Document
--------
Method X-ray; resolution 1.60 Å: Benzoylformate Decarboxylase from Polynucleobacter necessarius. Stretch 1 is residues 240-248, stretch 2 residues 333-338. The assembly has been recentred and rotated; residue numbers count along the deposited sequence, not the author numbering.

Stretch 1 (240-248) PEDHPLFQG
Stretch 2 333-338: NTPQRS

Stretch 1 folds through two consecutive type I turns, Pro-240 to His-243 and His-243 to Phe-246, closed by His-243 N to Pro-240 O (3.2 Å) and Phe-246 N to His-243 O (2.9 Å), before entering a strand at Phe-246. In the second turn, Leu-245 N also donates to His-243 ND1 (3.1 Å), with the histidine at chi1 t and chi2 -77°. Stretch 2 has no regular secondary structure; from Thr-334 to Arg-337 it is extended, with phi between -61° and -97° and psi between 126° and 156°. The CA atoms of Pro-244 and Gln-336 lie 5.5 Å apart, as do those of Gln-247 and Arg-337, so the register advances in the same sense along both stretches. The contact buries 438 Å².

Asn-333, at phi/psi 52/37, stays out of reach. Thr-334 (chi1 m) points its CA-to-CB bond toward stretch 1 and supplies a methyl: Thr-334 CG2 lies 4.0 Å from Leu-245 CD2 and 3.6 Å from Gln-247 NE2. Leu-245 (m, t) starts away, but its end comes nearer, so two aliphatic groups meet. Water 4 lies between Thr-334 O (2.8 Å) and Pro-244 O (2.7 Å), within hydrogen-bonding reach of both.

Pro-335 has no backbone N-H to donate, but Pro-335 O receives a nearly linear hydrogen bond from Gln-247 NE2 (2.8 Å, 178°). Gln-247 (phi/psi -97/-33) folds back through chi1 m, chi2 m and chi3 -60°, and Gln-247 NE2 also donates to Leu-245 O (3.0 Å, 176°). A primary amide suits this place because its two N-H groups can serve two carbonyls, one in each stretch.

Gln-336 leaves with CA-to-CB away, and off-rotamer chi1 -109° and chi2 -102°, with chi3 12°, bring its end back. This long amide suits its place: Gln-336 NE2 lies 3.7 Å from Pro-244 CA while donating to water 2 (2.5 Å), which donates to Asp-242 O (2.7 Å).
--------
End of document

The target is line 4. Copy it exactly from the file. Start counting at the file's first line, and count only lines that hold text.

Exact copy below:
Stretch 1 folds through two consecutive type I turns, Pro-240 to His-243 and His-243 to Phe-246, closed by His-243 N to Pro-240 O (3.2 Å) and Phe-246 N to His-243 O (2.9 Å), before entering a strand at Phe-246. In the second turn, Leu-245 N also donates to His-243 ND1 (3.1 Å), with the histidine at chi1 t and chi2 -77°. Stretch 2 has no regular secondary structure; from Thr-334 to Arg-337 it is extended, with phi between -61° and -97° and psi between 126° and 156°. The CA atoms of Pro-244 and Gln-336 lie 5.5 Å apart, as do those of Gln-247 and Arg-337, so the register advances in the same sense along both stretches. The contact buries 438 Å².